SAO PAULO (Reuters) - Imprisoned former Brazilian President Luiz Inacio Lula da Silva, along with the current leader of the Workers Party he founded, were hit on Monday with fresh corruption charges by federal prosecutors.
Authorities allege that Lula, along with Senator Gleisi Hoffmann, who is leading the beleaguered Workers Party, were given access to a $40 million slush fund in 2010 funded by construction company Construtora Odebrecht [ODBES.UL], in exchange for government decisions that would benefit the company.
Lula’s lawyers and Odebrecht did not immediately respond to comment request. The Workers Party said in a statement that the accusations were unfounded. Also charged in the alleged scheme were Antonio Palocci, who served as Finance Minister under Lula and who last week signed a plea deal with prosecutors, along with Paulo Bernardo, who was Lula’s planning minister. Palocci has been in jail since 2016 and was found guilty in a different graft trial last year.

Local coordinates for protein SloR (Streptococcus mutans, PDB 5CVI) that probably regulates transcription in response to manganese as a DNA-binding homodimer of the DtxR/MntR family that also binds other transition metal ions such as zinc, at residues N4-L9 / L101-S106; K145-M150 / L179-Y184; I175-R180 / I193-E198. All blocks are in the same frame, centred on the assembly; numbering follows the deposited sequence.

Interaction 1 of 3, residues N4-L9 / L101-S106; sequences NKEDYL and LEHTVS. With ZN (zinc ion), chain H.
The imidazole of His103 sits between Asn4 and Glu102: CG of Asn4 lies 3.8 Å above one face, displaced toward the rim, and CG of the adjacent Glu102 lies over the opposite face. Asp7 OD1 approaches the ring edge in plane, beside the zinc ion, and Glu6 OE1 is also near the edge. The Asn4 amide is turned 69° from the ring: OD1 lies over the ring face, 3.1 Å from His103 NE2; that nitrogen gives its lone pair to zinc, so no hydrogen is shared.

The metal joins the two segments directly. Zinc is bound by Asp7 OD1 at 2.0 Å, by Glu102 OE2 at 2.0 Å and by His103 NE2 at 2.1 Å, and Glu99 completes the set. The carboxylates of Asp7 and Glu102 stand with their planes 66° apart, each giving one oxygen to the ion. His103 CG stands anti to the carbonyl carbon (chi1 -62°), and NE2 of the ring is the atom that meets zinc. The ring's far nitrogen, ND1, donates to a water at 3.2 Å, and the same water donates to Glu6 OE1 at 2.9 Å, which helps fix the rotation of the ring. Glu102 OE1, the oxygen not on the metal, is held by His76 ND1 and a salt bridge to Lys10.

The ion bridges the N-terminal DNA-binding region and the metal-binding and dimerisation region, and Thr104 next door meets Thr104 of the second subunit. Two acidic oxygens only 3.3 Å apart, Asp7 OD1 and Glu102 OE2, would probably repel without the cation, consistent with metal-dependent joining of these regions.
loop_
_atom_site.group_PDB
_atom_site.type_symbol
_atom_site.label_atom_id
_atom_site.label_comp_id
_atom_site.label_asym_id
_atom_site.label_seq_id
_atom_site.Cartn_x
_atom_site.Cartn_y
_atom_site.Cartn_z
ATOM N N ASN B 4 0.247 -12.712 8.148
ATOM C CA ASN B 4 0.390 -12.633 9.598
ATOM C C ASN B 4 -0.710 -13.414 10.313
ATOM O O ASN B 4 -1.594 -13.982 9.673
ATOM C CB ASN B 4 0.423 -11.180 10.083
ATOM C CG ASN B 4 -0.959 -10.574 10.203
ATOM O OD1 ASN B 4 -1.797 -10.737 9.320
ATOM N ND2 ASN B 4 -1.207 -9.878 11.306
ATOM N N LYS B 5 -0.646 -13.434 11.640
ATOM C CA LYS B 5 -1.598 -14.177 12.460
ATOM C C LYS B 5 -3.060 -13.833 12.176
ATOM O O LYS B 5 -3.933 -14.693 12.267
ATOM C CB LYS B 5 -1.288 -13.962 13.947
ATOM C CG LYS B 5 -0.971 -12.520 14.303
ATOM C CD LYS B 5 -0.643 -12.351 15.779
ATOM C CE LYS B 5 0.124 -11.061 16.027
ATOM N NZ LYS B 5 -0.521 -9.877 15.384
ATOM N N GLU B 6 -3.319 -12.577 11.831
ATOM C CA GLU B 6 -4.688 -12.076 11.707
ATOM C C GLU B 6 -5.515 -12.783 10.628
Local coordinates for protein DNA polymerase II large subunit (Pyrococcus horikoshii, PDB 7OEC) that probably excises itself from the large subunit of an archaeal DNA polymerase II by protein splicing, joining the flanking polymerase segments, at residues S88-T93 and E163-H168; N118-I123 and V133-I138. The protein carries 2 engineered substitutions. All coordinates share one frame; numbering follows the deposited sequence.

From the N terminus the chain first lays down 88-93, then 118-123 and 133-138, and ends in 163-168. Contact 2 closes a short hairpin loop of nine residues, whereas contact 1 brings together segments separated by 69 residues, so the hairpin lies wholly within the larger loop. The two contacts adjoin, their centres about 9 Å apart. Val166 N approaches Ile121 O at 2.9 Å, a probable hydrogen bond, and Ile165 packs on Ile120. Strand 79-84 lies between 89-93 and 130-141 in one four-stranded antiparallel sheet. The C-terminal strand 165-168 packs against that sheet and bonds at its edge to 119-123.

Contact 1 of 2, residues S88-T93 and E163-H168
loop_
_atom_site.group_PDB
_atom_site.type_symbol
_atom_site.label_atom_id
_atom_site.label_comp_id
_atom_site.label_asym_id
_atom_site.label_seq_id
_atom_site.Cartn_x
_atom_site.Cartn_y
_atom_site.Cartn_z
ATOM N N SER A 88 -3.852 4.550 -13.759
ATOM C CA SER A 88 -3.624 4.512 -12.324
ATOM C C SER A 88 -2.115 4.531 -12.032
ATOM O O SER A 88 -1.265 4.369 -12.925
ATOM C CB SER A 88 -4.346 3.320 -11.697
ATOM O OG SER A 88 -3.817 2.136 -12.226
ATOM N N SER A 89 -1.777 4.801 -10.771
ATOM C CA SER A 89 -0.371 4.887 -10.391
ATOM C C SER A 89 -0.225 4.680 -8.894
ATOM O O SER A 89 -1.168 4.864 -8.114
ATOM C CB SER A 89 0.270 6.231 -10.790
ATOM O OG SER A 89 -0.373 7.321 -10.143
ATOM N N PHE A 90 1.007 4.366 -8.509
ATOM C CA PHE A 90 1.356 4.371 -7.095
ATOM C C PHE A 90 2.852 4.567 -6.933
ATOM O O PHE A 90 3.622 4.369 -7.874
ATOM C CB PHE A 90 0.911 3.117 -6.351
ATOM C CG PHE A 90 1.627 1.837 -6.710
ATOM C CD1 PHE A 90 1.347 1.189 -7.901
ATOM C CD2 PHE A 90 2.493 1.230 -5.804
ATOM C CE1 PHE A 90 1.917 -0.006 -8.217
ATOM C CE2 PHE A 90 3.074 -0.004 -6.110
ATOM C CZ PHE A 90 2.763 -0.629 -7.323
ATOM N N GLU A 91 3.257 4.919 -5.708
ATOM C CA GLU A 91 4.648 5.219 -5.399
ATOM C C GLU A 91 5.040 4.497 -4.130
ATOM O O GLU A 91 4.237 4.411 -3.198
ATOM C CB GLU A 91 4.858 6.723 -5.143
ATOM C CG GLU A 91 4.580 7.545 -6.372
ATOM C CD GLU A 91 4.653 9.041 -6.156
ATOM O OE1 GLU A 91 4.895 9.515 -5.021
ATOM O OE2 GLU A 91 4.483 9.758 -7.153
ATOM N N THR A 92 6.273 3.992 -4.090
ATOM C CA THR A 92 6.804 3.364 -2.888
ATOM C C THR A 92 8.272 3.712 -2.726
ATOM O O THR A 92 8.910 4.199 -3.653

Lula was jailed on April 7 and is serving a 12-year sentence for a bribery conviction. The former leader already faces another six separate trials on graft charges.
Hoffmann and Bernardo, her husband, are both also facing a separate trial in the sweeping Lava Jato corruption probe, an unprecedented push against corruption in Latin America’s biggest economy that has seen scores of powerful politicians and businessmen jailed for corruption.
Reporting by Ana Mano
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